Westworld simply wrapped up its second season on HBO, and even after 20 episodes, followers of the present like science fiction editor John Joseph Adams are nonetheless no nearer to understanding how the present’s weapons are in a position to kill robots however not people.
“The creators must have some idea how these guns work,” Adams says in Episode 316 of the Geek’s Information to the Galaxy podcast. “Could someone tell us? I want to know what they think, how they work. Because it doesn’t make any sense to me.”
Season 2 features a passing reference to “sim bullets,” which makes Geek’s Information to the Galaxy host David Barr Kirtley assume that there have to be one thing particular concerning the bullets themselves.
“Maybe all the bullets have little incendiary things in them that cause them to self-destruct if they’re flying in the direction of a guest,” he says. “But in one scene they just hold the gun right against someone’s chest, and I don’t see how the bullet’s not going to kill you from that range, even if it is sort of programmed to self-destruct.”
Author Sara Lynn Michener wonders if possibly it’s the weapons which can be particular fairly than the bullets. “You can have a gun that has paintball bullets in it, and you can have a gun that has real bullets in it,” she says, “and the gun determines, ‘All right, who am I aiming at?’, and decides which bullet to release based on that.”
However science fiction creator Anthony Ha says that even when there’s an evidence for a way the weapons work, he nonetheless doesn’t perceive how people are saved protected from different weapons akin to arrows and axes.
“It definitely drives me crazy,” he says. “Do they have safeties on the swords here too? What is going on with this?”
Take heed to the whole interview with John Joseph Adams, Sara Lynn Michener, and Anthony Ha in Episode 316 of Geek’s Information to the Galaxy (above). And take a look at some highlights from the dialogue under.
Anthony Ha on confusion:
“There are basically two main timelines, but what that overlooks is that there are also flashbacks and—we learn later—flash forwards within those timelines too, so it’s not the same as just tracking these two parallel paths. And I think that also ties to the point about some of the plots kind of spinning their wheels, particularly the timeline that’s further advanced and taking place after this flood. There really was not a lot of plot there, so I didn’t understand why—from both a narrative economy and clarity perspective—they didn’t just treat it as a frame story that you see in the first and last episodes. But the fact that you would flash back to that every episode or two and just have Bernard standing there looking disoriented, kind of furrowing his brow and everyone being like, ‘Why don’t you remember anything?’ It did kind of get old after a while, while also, I think, contributing to the confusion.”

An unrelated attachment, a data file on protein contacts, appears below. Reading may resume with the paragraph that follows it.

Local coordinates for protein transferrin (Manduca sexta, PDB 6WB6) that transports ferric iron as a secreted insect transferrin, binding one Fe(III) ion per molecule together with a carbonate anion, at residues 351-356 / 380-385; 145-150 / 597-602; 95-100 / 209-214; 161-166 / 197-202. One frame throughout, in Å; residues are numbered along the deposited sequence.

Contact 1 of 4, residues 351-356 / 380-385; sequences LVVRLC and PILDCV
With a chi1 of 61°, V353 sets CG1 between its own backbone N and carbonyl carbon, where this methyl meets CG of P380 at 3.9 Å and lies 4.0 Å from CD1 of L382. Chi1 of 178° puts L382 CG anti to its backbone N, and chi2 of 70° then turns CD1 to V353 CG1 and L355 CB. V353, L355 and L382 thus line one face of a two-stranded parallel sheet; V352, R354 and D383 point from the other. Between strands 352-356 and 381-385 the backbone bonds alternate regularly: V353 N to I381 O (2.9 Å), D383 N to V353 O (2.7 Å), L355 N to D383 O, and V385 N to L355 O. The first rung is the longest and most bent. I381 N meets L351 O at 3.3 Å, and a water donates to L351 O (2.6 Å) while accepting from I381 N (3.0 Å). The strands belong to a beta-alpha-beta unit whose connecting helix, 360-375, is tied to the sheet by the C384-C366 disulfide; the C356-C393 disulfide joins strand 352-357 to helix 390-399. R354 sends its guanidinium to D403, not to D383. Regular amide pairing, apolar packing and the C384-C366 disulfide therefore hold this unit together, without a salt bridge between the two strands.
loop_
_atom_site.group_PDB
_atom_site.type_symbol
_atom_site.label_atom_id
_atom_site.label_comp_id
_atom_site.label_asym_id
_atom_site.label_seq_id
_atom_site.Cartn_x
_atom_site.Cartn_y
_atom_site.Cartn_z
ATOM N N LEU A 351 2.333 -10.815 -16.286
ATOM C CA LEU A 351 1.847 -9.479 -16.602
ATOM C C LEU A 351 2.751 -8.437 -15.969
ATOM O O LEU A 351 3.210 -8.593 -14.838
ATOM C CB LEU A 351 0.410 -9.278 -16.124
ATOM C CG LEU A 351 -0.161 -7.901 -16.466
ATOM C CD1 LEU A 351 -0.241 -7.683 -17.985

Sara Lynn Michener on Westworld’s wealthy characters:
“There are these [wealthy] characters, who are, obviously, kind of awful people, and they went in deciding that they wanted to have this done to them. And then they realized that as soon as they give up the right to their bodies—because they want to participate in this, because they want to reap the rewards—they’re in this hell. Because they’re no longer in charge. They have signed over their intellectual property—literally—to the corporation. … And now they have been reduced to being slaves themselves in these realities that they bought and paid for, not realizing what they had actually signed up for, not realizing the implications. So I liked that, I liked all the moralizing of, ‘You made your bed and now you have to lie in it.’”
Sara Lynn Michener on faith:
“The difference in perspective between me and Dave might be because I was raised religious. Because being raised religious means you are raised in a very specific kind of bubble, where everything that you are told about the nature of reality turns out not to be true. Imagine being raised as a child believing in Santa, but your whole life is about Santa—not just Christmas. And so I feel like I am much more attracted to science fiction that just wants to go full-on metaphysical and talk about how we define these realities and how we decide what’s real, and I’m less interested in the specific details that make it feel real to me. I’m more interested in, ‘Why do the guests feel like it’s real? Why do the hosts feel like it’s real?’”
John Joseph Adams on scores:
“The factor that depresses me is that [Westworld] shall be seen as this standard-bearer for science fiction, as all huge makes an attempt to inform science fiction tales are typically, so when one fails, or doesn’t carry out as much as expectations, it’s an excuse for different producers or networks to not pursue science fiction exhibits. … When a present like this doesn’t do as effectively, it’s extra proof that, ‘Oh no, we shouldn’t put extra money right into a brainy science fiction present, as a result of folks received’t watch it.’ Particularly with the struggles that The Expanse has had. So I believe it’s dangerous information basically for individuals who need brainy science fiction that this hasn’t executed higher, sadly.”